No teacher can entirely avoid the realities of student standardized assessment. But teachers must make informed choices in the classroom in regards to how students are instructed, based upon individual student needs and awareness of student diversity. There are significant questions regarding the potential biases of many standardized tests, particularly in regards to historically discriminated-against racial, ethnic, and socio-economic groups. Teachers must be aware of these questions and biases and act as advocates for their students on a schoolwide and statewide level to ensure fairness.

Ethical Standards in Assessment:
Minimizing Bias and Student Diversity in Assessment

Education is supposed to be a great social leveler. Unfortunately, many concerns have been raised regarding the ability of commonly-used educational assessment tools to provide unbiased information about all students, regardless of students’ demographic characteristics. Teachers must balance the need to prepare students for these highly pressured exam environments with the need for…

Hispanic Students
Words: 645 Length: 2 Pages Document Type: Research Paper Paper #: 88102757
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English Only Case

Educating Hispanic Students:

Obstacles and avenues to improve academic achievement.

Per the article, what is the status of Hispanic Students in the U.S.

Even with the fact that the number of Hispanic Students in the U.S. experienced a significant growth during recent years, the authorities failed to design educational programs meant to assist them in integrating society effectively. The Department of Education has directed its attention toward diminishing and eventually closing the gap between Hispanic students and White students. The current cultural environment in the country appears to prevent Hispanic students from being able to accumulate information similar to how White children do. Changing the environment is the key to enabling these respective students to integrate society and to eventually be able to play an active role in helping the Hispanic community as a whole experience progress.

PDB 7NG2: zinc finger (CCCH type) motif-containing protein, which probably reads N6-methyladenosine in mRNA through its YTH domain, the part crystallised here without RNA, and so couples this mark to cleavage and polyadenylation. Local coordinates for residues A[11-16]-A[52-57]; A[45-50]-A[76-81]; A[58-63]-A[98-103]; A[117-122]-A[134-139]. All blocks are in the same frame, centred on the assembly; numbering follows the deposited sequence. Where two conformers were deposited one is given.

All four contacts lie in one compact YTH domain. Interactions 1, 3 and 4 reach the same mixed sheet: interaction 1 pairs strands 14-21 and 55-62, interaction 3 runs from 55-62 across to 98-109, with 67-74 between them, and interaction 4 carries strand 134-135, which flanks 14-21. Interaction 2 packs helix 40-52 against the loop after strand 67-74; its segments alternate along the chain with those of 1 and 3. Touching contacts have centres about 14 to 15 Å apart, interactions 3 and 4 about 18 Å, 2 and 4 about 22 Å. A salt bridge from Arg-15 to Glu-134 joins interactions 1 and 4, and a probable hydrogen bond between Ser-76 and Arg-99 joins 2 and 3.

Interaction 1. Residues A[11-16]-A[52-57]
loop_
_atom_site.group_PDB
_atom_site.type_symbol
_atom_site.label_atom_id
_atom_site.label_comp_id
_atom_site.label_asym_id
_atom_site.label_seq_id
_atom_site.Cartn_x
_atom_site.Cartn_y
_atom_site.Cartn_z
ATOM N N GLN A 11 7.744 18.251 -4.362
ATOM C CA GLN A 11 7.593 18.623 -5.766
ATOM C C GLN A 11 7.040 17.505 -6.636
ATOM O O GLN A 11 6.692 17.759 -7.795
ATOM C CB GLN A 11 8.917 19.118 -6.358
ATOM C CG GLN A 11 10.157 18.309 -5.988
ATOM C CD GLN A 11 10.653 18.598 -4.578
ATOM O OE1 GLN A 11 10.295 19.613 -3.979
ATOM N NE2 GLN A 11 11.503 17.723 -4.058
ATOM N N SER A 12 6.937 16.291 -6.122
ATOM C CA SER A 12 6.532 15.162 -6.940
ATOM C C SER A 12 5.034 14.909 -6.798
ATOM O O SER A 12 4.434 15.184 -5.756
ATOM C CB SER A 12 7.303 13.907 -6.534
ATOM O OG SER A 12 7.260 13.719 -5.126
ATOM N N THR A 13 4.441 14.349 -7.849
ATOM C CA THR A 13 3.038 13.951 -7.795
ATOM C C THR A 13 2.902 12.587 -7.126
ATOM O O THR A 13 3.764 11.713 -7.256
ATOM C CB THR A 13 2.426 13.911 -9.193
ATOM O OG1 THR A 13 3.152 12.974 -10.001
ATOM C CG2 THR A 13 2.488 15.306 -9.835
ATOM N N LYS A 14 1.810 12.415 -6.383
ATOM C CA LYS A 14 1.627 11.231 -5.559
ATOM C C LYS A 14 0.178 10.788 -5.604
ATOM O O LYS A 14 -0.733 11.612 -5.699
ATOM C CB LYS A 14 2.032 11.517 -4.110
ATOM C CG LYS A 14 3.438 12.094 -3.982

The article lists factors associated with underachievement of Hispanic students;…

Application of a Pedagogic Model to the Teaching of Technology to Special Education Students
Words: 60754 Length: 230 Pages Document Type: Dissertation Paper #: 60817292
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Pedagogic Model for Teaching of Technology to Special Education Students

Almost thirty years ago, the American federal government passed an act mandating the availability of a free and appropriate public education for all handicapped children. In 1990, this act was updated and reformed as the Individuals with Disabilities Education Act, which itself was reformed in 1997. At each step, the goal was to make education more equitable and more accessible to those with special educational needs. During the last presidential term, the "No Child Left Behind" Act attempted to assure that individuals with disabilities were increasingly mainstreamed and assured of high educational results. All of these legislative mandates were aimed at insuring that children with disabilities were not defrauded of the public education which has become the birthright of all American children. The latest reforms to IDEA, for example, provided sweeping reforms which not only expanded the classification of special…

Instructing an ELL Student on the Art of Conversation
Words: 751 Length: 2 Pages Document Type: Essay Paper #: 76319821
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SOLOM

The student observed for the SOLOM (Student Oral Language Observation Matrix) is a female sophomore in high school. Her native language is Spanish and her SOLOM score for the observation was a 20/25 with limited English proficiency.

The observation took place in a classroom setting on May 10th, 2006, and the activities we utilized in the classroom included reading out loud, discussing what we had read, identifying key words in the reading, using visual aids to reinforce concepts, practicing spelling vocabulary words and pronouncing them, and practicing composition with students writing a short paragraph about what they had read.

My initial thoughts about the girl observe for this study are that she shows some promise in terms of learning the English language and becoming better at it. She understands key concepts and grammatical rules; it is only her inexperience with the language that appears to be a barrier at…

References

Gottlieb, M. (2006). Assessing English language learners: Bridges from language proficiency to academic achievement. Thousand Oaks, CA: Corwin Press.

Levien, R. [mediathatmatters]. (2009, June 16). Immersion [Video file]. Retrieved from  https://www.youtube.com/watch?v=I6Y0HAjLKYI 

Peregoy, S., & Boyle, O. (2013). Reading, writing, and learning in esl: A resource book for teaching k-12 english learners.. Boston: Pearson Education, Inc.

Tesol. (n.d.). Tesol.org. Retrieved from  http://www.tesol.org/advance-the-field/standards/prek-12-english-language-proficiency-standards

Teaching English to Spanish Speaking Students
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Post SOLOM Assessment